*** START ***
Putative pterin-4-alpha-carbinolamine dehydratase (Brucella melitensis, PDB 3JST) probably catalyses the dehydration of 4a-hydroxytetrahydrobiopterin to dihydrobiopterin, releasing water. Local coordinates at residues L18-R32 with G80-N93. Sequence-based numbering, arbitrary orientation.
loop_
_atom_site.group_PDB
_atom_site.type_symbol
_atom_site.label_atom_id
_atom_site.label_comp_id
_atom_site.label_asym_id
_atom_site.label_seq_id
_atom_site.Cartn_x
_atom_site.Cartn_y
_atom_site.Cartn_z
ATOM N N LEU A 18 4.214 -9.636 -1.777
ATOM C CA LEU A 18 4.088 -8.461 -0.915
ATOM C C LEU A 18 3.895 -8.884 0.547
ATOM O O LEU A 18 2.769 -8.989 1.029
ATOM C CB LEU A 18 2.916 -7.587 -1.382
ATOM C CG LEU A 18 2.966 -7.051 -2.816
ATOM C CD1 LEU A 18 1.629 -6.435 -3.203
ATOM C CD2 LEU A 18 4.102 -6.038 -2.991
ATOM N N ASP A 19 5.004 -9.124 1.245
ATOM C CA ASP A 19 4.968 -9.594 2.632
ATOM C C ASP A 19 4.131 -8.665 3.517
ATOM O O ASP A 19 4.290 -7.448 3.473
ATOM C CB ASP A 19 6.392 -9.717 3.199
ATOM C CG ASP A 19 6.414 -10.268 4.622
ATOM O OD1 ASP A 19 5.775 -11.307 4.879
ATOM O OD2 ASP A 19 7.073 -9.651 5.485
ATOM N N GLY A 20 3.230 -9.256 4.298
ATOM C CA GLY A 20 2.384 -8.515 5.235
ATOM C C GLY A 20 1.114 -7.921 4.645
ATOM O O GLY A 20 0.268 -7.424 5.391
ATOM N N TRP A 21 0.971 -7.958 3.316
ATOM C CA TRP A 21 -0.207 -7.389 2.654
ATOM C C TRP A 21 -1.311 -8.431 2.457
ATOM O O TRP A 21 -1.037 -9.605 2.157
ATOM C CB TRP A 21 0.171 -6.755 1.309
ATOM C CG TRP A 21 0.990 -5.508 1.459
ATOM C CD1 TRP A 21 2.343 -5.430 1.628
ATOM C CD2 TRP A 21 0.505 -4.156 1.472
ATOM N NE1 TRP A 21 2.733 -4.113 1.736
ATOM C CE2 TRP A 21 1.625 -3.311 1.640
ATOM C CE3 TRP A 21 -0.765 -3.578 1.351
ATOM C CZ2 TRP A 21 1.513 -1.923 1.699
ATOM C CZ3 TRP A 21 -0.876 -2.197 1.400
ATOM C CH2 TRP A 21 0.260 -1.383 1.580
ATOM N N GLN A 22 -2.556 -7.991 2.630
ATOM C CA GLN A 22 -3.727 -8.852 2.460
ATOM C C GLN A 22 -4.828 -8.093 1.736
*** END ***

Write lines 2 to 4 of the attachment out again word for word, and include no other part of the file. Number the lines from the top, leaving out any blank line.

loop_
_atom_site.group_PDB
_atom_site.type_symbol